Loopholes can be a good thing or a bad thing. Our codified system thus had built into it a system by which loopholes could be applied when, for the good of the people, they were necessary. They can be a corrupting influence in our lives or they can enrich our lives by providing the means to perform the mitzvah and at the same time enhance our emunah. Some good examples of loopholes for the good of the tzibur was the institution of the Prosbol. Enabling the community to function was of paramount importance thus the accomodation of mechirat chametz. The Shach in Yoreh Deyah goes in to great detail on discussing the usage of loopholes in conjunction with mechirat chametz. The Heter Mechira was also employed in the 19th century in Eretz Yisrael with reference to Shemita. The Tosafists and later the Ramah refer to accommodation of the tzibur on Shabbes when the winter cold front was too much to bear. How to halachically permit one to instruct a gentile on shabbes to put logs on a fire in order to provide heat and thereby avoid a freezing shabbes was a significant development. Nineteenth century Europe has a plethora of examples of poskim that had to deal with issues of businesses being run on shabbes by gentile partners. The shtar mechira was dealt with by great notables such as R. Joshua Horovitz, R. Aryeh Leibush, and R.Jehiel Epsein. To be sure, they weren’t a unified voice on loopholes. There were also purists such as the Chasam Sofer who understood the “slippery slope” and where it could lead. His fears
weren’t exaggerated. The slippery slope resulted in some unsavory types of loopholes which evolved later but which the Chasam Sofer was indeed afraid of. An example of this kind of loophole is the “shabbes clock”. To what extent ought the “shabbes clock” be permitted. Should it be allowed to provide just the minimum light and heat in order to keep shabbes an enjoyable day, or should we sit in the cold and dark. On the other hand, assuming that it is reasonable to assume that a “shabbes clock” can be used as a light source, can that be extended for operating a dishwasher or television (without sound)?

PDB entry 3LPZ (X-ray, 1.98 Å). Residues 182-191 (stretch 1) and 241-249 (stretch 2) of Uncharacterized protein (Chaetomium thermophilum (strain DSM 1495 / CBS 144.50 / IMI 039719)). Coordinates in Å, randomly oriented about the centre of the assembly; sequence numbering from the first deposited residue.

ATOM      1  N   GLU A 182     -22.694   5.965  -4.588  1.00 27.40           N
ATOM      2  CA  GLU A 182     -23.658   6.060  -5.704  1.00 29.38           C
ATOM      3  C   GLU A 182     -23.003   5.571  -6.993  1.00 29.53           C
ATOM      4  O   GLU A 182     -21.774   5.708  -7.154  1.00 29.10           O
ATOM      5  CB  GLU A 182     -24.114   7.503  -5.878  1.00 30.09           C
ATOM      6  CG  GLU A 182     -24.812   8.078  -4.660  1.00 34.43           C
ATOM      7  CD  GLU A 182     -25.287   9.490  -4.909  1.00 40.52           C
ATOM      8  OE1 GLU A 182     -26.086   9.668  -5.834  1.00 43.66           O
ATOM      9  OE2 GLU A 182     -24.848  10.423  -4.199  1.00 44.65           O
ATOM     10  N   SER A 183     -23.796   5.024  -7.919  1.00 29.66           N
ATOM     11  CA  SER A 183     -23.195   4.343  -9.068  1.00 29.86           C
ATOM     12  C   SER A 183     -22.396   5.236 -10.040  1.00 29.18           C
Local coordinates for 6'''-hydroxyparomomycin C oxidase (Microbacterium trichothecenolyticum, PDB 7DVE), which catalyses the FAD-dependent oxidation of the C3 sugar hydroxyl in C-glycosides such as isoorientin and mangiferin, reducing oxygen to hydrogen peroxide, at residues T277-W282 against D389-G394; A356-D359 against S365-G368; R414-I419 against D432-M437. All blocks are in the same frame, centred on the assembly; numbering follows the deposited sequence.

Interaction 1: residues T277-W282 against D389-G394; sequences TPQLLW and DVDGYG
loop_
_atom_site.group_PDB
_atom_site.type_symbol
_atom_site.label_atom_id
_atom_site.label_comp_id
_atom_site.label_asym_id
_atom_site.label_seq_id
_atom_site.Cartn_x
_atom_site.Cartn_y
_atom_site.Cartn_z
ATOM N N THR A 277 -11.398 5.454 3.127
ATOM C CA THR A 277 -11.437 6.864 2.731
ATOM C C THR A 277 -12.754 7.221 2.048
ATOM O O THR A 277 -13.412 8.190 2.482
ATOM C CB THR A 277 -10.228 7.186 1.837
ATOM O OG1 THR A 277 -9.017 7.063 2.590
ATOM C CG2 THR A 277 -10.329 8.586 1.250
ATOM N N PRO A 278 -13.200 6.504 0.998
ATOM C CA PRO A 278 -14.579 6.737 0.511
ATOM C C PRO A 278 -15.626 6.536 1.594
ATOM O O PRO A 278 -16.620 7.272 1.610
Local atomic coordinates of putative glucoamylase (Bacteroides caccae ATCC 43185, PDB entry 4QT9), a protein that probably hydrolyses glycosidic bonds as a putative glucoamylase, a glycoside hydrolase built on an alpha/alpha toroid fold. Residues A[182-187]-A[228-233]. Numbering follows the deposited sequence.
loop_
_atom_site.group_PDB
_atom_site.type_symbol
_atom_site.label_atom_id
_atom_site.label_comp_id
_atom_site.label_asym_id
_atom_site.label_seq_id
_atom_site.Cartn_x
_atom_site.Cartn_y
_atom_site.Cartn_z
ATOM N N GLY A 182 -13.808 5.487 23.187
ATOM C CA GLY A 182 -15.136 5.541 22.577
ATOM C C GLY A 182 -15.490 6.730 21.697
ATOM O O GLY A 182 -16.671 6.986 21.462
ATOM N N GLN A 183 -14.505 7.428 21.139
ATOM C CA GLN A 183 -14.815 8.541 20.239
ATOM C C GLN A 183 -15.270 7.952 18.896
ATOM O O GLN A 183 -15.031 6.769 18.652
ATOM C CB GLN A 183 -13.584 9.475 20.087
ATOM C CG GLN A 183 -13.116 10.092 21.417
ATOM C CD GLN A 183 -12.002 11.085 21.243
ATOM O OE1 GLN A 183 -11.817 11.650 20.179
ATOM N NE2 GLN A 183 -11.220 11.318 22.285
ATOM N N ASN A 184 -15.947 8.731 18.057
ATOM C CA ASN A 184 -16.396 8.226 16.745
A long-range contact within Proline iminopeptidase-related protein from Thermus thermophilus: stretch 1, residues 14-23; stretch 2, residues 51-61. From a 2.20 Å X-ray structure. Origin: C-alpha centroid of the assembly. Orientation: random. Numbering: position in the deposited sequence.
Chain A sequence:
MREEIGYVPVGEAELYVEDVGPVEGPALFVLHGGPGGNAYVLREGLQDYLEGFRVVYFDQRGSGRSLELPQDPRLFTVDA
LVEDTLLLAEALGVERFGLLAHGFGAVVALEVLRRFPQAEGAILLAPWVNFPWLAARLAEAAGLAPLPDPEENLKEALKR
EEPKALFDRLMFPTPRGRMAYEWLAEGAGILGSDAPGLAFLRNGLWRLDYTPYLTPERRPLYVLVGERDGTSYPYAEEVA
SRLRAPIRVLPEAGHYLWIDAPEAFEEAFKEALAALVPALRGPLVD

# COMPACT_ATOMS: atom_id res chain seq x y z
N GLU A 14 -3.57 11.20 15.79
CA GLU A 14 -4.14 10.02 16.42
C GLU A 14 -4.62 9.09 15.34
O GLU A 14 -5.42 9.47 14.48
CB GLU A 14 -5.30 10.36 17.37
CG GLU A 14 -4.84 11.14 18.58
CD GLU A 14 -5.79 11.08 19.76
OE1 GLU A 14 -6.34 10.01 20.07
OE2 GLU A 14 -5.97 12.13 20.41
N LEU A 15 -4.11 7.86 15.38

It seems to me that the concept of the loophole should not contradict the spirit of the law, nor should it fly in the face of the existing norm. When it does come in conflict with the spirit of the law, and contradicts the norm then it becomes a corrupting influence in our lives. There is a growing prevalence of the loophole mentality which is corrupting the spirit of halacha. The “eruv”, is one example. No matter how cleverly thought out the reasoning is to allow for the eruv, it isn’t convincing, especially in view of how it has been exploited. I think it is to this aspect that Rabbi Maryles had reference when he says in connection with the double ring ceremony that a loophole was being utilized to accommodate individuals who wished to tailor the ceremony to their wishes. The orthodox community doesn’t endorse the double ring ceremony whether you are modern orthodox or whether you are haredi. This is certainly one of those times when the wisdom of the Chassam Sofer can be appreciated.